Student: Lack of inclusion is a ‘campus problem’
October 24, 2016
Tiara Atwater said she experienced discrimination for the first time when she came to college.
The freshman, a double major in EMB and media informatics, says she grew up in a white community.
Still, she said she had not actually felt discrimination until seeing the ‘Welcome White Week’ flyer, posted in September on campus by an unknown and unauthorized source in response to ‘Welcome Black Week.’
She said she felt like a target.
“When I saw that flyer I felt as if it was personally attacking me and it made me say ‘Wow, I’ve never felt like this before,’” Atwater said. “It made me feel sad and it made me feel inferior. I knew it wasn’t right.
“My parents raised me to stand up for what I believe. I believe that it’s an injustice. They can call it satire, but I just think it’s straight up hatred.”
She felt like Welcome Week events weren’t catered towards black students. Welcome Black Week provided a place where black freshman could feel not so alone as they waded through campus life.
RELATED: Student-led demonstration addresses racially-charged flyer
Atwater is involved in several organizations across campus, including the Black Student Union, African-American Programs and Services and NKU R.O.C.K.S, an organization whose mission is to facilitate a support system for African American culture while engaging the campus community.
She believes discrimination comes from a place of ignorance. The majority of students, she said, may not have been exposed to other racially and culturally diverse groups, which may be part of the reason there’s a lack of those in the white majority attending programs and events put on by minority organizations on campus.
“First of all, I think some in the majority on campus aren’t used to diversity and so they haven’t been exposed to other people. They’ve only been exposed to the stereotypes in the media,” Atwater said. “When we do try to expose them they feel [the events] are only for black students, or only for Latina students, and it’s not.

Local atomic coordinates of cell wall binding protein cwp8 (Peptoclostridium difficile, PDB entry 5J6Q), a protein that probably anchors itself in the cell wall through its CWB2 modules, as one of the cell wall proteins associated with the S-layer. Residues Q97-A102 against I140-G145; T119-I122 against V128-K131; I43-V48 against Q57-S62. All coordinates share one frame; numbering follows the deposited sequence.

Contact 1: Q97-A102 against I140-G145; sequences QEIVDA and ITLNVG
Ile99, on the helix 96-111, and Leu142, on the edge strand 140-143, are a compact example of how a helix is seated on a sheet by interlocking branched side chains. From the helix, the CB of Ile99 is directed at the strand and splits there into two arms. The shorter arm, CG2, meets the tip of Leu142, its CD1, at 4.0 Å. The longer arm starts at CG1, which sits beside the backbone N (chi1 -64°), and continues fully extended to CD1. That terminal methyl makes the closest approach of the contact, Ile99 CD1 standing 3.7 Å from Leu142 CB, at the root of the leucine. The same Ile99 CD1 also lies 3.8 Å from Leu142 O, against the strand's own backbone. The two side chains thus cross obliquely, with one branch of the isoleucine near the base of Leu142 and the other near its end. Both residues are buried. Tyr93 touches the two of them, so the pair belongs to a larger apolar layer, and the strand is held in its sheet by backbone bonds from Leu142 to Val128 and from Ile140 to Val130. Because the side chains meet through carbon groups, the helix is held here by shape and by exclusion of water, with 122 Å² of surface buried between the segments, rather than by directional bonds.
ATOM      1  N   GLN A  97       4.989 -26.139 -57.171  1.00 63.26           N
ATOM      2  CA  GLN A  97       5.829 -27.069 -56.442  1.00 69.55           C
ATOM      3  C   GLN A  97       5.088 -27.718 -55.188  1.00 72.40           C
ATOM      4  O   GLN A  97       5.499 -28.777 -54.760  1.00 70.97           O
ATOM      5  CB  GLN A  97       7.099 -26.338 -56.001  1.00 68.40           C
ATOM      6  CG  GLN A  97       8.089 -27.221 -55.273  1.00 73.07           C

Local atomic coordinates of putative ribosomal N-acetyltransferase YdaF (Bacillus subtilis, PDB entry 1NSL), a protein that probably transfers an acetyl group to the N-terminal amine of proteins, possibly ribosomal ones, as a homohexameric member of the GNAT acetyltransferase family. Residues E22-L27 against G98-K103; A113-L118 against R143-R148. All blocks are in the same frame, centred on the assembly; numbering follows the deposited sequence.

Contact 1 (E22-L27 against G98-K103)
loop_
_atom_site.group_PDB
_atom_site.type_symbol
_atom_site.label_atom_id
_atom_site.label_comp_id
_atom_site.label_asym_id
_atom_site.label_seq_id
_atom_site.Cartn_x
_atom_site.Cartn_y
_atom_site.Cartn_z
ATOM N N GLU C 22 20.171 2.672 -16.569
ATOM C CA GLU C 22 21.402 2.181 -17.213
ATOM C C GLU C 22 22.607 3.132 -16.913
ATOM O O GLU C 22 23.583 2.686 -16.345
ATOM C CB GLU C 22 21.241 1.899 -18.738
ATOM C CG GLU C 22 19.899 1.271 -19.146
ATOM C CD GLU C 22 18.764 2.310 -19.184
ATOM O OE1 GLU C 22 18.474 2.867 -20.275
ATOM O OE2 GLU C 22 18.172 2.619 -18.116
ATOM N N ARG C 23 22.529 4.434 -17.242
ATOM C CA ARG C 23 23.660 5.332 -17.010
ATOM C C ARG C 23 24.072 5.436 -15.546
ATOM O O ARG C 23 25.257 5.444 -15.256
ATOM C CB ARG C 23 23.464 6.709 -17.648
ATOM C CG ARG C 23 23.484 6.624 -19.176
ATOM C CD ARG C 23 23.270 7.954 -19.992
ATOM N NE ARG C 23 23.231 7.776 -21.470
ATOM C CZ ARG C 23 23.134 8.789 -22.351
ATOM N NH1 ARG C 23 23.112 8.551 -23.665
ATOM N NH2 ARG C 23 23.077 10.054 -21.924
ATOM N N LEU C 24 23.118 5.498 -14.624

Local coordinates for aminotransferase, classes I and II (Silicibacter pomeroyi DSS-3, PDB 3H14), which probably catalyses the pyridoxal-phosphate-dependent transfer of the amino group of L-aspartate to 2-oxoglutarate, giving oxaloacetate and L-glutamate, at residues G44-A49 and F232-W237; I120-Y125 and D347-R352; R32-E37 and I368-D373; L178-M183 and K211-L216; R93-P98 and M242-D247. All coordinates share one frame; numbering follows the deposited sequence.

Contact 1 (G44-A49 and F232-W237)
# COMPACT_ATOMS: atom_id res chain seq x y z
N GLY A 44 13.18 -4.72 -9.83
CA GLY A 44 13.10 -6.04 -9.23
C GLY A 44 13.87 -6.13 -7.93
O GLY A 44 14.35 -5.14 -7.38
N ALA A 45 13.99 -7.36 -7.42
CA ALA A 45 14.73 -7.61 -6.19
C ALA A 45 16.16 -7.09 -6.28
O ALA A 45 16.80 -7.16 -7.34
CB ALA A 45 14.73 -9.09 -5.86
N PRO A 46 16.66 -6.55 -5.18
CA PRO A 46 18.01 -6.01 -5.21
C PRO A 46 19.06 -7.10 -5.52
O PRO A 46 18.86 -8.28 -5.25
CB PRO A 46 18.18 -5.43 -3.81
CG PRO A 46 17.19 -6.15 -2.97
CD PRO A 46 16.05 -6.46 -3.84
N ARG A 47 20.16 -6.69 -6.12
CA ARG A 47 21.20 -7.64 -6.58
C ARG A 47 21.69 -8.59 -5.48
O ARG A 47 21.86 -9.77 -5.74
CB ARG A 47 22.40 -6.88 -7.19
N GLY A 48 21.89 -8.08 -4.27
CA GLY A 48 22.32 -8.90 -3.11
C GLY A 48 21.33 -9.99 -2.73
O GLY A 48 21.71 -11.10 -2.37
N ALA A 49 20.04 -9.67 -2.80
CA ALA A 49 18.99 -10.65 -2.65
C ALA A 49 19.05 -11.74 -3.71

“We want to invite everybody.”
Atwater said she hopes to see a turnout from all races and all cultures so conversations and dialogues be opened.
In the same way, Kiara Gray, an executive board member for the Black Women’s Organization, feels that once individuals acknowledge the differences that exist between them and acknowledge the struggles that come from those differences, one can begin to understand how another feels.
“At a lot of our events, it’s just us,” Gray said. “It’s talking in circles, because it’s ‘Okay, we’re experiencing similar things, so why don’t we talk to other people who are experiencing different things, so we can give another insight on what’s going on?’ Everyone can learn something from that.”
When organizing events for the Black Women’s Organization, Gray, who is also an NKU R.O.C.K.S mentor, said she always makes sure to make it clear the event is not only for black women, but for all women to come together and have a space for discussion and support.
‘I think it makes people nervous to put themselves out there in a group of people that aren’t like them. I think that’s why the black community comes together,” Gray said. “It’s easy to have that space we’re it’s like ‘Okay, these people are similar to me, they look like me, they have a similar experience.’
“I think that maybe there’s intimidation. There’s all of us there, and if you don’t know a lot of people there it can feel kind of uncomfortable.”
Ashley Wilson, a junior EMB and communication studies major, said it’s on the individual student to make the decision to go out to these events and educate themselves on other cultures.
Wilson attended a diverse high school, crawling with different cultures and backgrounds, and coming into college she thought she knew everything there was to know.